Beginning in the mid-1740s, public lectures as well as reports in newspapers, magazines, and society journals had alerted scientists of all stripes to the novel effects produced in electrophysics laboratories. Not surprisingly, a handful of people interested in botany, physiology, and chemistry saw in...

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7. FIRST, DO NO HARM

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pp. 133-160

Nestled on a knoll near the majestic Potomac River in Virginia, the Mount Vernon estate was home to George and Martha Washington. From their porch the couple could gaze across the river to the Maryland shore, watch squirrels cavort, or spy bald eagles soar. In spring they sawtrees leaf out, the...

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8. AN ELECTRICAL WORLD

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pp. 161-183

From the very beginnings of sustained electrical experimentation in the early eighteenth century, investigators noted a marked similarity between lightning and the sparks created by friction. For example, when Hauksbee rotated a glass vessel against a dry woolen cloth, he “observ’d the Light to...

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9. PROPERTY PROTECTORS

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pp. 184-205

Sudden, searingly bright, lightning inspires awe in most societies. Perhaps because lightning had no obvious mechanical cause, most people before Franklin’s time ascribed its action to supernatural powers. Countless pantheons across the globe have lightning gods. Greek myths held the god...

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10. A NEW ALCHEMY

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pp. 206-225

The recognizably modern chemistry that emerged in the last decades of the eighteenth century was an amalgam of many ingredients, one of which was alchemy. Building on traditions of Islamic chemistry, alchemists—Isaac Newton was one—did more than seek ways to turn base metals into gold....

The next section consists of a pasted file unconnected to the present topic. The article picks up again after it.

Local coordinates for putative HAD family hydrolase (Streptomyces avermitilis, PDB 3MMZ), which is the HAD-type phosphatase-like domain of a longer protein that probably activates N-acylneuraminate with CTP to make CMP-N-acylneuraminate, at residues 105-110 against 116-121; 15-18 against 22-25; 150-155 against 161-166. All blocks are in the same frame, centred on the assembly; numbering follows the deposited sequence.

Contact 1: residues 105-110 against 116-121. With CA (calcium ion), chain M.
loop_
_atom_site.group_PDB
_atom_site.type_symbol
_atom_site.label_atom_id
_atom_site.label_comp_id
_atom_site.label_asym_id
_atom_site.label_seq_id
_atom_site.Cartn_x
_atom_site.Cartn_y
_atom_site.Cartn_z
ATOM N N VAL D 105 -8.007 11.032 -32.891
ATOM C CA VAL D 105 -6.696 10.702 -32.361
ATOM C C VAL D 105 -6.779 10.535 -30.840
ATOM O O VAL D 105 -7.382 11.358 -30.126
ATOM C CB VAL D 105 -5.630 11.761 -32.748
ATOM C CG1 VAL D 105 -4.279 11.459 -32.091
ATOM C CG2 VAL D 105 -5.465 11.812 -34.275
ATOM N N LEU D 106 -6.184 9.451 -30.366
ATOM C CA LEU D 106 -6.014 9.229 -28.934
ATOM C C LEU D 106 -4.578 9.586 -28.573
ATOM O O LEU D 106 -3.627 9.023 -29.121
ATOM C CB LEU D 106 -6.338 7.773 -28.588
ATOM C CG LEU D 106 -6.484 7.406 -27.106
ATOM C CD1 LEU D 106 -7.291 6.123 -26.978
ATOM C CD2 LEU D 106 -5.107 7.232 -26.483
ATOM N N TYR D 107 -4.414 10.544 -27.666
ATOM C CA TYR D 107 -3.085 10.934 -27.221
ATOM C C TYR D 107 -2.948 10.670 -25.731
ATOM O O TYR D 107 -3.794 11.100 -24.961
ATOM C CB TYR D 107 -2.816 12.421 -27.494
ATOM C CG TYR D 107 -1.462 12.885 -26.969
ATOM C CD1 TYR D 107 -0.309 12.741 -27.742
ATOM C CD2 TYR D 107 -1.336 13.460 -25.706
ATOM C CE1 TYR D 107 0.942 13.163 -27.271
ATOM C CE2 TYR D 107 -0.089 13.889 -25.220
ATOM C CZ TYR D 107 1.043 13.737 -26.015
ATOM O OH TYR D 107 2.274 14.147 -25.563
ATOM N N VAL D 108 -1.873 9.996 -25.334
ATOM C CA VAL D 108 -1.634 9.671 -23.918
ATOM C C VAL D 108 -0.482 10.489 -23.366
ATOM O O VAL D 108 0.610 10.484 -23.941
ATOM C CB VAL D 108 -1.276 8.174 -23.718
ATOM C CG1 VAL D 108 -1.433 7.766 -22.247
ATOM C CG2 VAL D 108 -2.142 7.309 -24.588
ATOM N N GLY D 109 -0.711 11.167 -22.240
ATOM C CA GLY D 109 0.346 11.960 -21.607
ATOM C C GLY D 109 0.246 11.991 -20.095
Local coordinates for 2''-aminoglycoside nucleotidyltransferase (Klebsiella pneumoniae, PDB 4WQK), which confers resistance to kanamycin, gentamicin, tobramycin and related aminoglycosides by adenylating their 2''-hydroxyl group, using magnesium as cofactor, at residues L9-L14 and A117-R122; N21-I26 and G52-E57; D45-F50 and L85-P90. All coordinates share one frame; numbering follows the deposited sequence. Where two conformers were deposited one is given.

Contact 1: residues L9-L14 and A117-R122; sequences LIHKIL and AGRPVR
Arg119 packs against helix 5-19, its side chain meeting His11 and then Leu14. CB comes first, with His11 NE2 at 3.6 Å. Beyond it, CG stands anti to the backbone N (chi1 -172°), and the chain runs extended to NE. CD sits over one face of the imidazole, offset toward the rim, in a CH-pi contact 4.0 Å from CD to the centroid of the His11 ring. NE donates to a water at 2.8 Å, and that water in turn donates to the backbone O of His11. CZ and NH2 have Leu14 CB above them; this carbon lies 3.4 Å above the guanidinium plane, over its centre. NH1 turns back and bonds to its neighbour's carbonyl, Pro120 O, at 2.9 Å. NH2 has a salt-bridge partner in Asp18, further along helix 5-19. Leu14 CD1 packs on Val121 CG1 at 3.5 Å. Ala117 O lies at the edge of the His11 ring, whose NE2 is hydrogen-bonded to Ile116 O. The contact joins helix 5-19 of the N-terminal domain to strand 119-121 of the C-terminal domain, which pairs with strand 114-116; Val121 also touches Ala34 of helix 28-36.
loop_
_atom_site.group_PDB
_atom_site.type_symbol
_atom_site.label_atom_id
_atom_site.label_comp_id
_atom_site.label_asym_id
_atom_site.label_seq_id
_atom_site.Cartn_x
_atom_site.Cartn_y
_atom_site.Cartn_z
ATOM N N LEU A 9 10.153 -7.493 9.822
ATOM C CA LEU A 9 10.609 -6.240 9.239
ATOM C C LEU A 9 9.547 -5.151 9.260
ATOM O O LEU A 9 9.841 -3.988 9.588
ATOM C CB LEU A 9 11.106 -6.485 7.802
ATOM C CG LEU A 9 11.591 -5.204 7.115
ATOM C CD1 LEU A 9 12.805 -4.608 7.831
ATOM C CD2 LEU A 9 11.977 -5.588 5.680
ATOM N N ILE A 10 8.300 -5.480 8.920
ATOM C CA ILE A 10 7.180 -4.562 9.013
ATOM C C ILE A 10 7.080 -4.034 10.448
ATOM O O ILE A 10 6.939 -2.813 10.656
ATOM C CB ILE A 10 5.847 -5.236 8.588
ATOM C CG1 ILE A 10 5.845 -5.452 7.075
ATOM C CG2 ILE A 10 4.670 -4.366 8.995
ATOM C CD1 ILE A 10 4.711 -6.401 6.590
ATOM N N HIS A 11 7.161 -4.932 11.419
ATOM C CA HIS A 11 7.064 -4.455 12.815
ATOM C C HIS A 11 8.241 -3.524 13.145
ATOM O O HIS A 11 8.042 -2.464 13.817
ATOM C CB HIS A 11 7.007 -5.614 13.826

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11. VISIONARY INVENTORS

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pp. 226-256

Benjamin Franklin was in many ways the Thomas Edison of the eighteenth century. Like Edison, Franklin was a prolific inventor who created products—the lightning conductor, a wood stove, and bifocals—that he hoped might improve people’s lives. Like Edison, Franklin lived to witness the...

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12. TECHNOLOGY TRANSFER: A BEHAVIORAL FRAMEWORK

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pp. 257-270

The preceding chapters have presented a panorama of eighteenth-century electrical artifacts in relation to specific activities and the communities that carried them out. Although this technology had its beginnings as the laboratory apparatus of electrophysicists, from the mid-1740s onward a host...

Notes

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pp. 271-331

References Cited

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pp. 333-364

Index

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pp. 365-383

Production Notes

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pp. 384-399